PrintE-mail Written by Nick Spacek

This might be a short LP – a 45 rpm LP always seems to jet by – but the way it's composed, One Way Static's reissue of The Boogey Man score by Tim Krog might as well be one singular track. Aside from the occasional short cue that comes and goes so quickly as to barely register, the score is so very well put together that one feels as if they're listening to two larger works, rather than a collection on each side.

The Krog score varies between melodic themes such as the titular The Boogey Man and shorter, more atmospheric cuts like Nightmare or Explosion at the Well, which are essentially just synthesizer workouts that phase in and out with disturbing rises and falls.

The theme gets three different versions (more, if one counts its interpolation into The Boogey Man Strikes and Jake's Theme), and each one is just different enough to justify inclusion. The primary version has a lengthy intro, but the second version cuts right to the melody, and really goes big. It's astonishingly loud, and the verve with which it goes into the minor backing chords really makes it feel as if it's the real deal, rather than a reworking of the theme. The back-masking in the middle really ups the discomfort level, as well.

The first side goes by rather pleasantly, but the second is a non-stop collection of tracks to make you fear for your well-being. Childhood wins the creepiness competition by utilizing music box minimalism, because there's nothing so disturbing as that sound fading out into a synthesizer drone which quietly begins to pulse and rise, until the hair on the back of your neck begins to stand up. Then, suddenly, it disappears, and Jake's Theme quickly and piercingly freaks you out.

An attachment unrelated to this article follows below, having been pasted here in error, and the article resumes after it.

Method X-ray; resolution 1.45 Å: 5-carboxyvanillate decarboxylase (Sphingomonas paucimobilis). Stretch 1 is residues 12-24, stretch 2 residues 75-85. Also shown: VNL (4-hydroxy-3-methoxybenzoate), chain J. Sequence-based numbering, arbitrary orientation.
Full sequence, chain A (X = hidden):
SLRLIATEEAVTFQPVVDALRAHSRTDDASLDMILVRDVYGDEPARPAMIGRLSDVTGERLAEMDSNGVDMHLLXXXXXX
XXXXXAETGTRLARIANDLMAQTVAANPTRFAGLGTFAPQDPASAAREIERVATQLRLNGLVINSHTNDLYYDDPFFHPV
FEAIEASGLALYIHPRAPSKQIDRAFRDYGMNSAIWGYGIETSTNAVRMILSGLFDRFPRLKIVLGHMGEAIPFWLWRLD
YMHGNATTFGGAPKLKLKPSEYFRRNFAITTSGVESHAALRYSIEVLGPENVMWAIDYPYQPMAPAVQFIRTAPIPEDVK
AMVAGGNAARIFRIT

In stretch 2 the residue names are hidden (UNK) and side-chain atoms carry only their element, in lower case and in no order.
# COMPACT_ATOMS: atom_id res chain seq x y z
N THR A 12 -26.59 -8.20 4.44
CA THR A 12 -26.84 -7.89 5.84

Gloom is pipe organ gloom, while Music Box briefly lightens things before Fast Tracks, which seems to be a series of speedy wipes. We end with a third run-through of the theme, and then, it's over.

As we listened to Krog's score for The Boogey Man, we found ourselves simply flipping the LP over as each side ended, repeatedly going back to its well to re-listen again and again. It's a wonderfully-mastered release, given that it uses the restored and remastered audio from last year's Motionsound's reissue.

The artwork's simple, using images from the film. We’re also beginning to appreciate the gruesomely gory spreads One Way Static does inside the gatefold of their releases – it's a unique hallmark for the label. The liner notes represent wonderful takes on the film itself from respected journalistic sources, as well as some intriguing historical perspective from the director.



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